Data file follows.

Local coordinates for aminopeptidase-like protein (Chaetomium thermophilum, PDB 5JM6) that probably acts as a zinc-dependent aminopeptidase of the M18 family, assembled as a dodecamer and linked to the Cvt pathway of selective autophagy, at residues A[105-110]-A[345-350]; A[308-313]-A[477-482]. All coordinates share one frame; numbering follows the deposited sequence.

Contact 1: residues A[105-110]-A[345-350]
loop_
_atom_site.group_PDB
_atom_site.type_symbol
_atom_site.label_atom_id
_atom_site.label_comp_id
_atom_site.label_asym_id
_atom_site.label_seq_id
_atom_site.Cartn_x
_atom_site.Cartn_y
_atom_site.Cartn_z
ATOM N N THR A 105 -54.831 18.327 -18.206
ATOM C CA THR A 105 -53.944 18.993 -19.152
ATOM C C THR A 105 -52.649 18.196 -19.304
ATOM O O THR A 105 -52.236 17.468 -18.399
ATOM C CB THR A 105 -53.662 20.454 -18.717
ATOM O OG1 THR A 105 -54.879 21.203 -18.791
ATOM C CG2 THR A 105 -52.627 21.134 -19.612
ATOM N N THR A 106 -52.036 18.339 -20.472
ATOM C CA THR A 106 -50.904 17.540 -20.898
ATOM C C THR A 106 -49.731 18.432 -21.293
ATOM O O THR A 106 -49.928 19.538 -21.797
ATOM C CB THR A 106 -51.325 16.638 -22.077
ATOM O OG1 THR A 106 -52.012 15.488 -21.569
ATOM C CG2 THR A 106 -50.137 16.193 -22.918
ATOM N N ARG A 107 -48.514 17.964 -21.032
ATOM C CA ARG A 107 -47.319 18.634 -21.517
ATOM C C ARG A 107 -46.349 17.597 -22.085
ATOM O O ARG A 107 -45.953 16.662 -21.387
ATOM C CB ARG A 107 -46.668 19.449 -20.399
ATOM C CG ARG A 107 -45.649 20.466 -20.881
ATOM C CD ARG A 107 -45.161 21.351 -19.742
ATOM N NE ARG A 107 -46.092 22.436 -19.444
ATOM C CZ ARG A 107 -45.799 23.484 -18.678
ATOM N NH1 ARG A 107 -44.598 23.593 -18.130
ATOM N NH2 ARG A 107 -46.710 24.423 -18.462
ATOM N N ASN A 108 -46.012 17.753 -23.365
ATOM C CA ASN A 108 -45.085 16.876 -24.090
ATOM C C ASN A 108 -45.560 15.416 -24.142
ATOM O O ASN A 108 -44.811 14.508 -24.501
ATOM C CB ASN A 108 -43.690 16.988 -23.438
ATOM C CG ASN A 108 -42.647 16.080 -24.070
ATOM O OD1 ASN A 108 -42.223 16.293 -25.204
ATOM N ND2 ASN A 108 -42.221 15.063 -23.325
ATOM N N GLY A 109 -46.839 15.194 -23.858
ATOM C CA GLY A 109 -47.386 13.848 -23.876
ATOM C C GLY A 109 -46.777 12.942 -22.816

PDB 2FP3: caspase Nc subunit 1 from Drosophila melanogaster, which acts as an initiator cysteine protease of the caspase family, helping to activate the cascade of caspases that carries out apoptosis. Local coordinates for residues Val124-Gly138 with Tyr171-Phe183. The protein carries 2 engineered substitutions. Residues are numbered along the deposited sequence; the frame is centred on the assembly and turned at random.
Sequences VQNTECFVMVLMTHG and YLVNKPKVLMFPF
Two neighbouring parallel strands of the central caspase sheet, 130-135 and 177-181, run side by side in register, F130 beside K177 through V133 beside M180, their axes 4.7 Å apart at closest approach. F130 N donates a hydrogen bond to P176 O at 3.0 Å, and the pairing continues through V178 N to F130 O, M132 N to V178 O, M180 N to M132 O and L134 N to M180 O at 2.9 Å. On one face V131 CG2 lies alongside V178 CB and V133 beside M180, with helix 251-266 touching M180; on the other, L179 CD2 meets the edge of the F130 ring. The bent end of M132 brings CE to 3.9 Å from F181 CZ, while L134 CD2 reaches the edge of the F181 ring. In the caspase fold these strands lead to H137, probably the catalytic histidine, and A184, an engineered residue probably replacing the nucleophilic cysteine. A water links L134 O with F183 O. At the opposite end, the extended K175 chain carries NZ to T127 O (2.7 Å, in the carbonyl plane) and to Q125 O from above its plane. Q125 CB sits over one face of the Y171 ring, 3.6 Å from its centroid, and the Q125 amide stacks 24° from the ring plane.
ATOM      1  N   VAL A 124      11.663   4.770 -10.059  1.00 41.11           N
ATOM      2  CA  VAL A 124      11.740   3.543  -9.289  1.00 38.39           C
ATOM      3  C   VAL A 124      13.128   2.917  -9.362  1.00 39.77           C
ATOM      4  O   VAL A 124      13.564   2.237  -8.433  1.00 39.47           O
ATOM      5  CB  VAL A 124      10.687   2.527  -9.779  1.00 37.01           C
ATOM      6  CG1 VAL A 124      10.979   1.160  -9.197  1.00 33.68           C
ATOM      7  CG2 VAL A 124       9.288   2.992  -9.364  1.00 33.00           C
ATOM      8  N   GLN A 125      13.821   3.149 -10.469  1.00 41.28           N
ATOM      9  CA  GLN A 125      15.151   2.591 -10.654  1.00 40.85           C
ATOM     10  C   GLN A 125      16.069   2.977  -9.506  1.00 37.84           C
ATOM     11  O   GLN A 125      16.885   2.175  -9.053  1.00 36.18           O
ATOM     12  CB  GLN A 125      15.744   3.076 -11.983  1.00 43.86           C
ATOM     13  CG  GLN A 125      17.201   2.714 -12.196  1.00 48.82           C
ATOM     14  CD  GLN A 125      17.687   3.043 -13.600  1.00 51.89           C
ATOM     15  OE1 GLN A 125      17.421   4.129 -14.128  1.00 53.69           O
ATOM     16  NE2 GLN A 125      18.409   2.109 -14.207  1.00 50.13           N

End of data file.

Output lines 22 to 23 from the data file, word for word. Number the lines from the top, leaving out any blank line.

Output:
ATOM C C THR A 106 -49.731 18.432 -21.293
ATOM O O THR A 106 -49.928 19.538 -21.797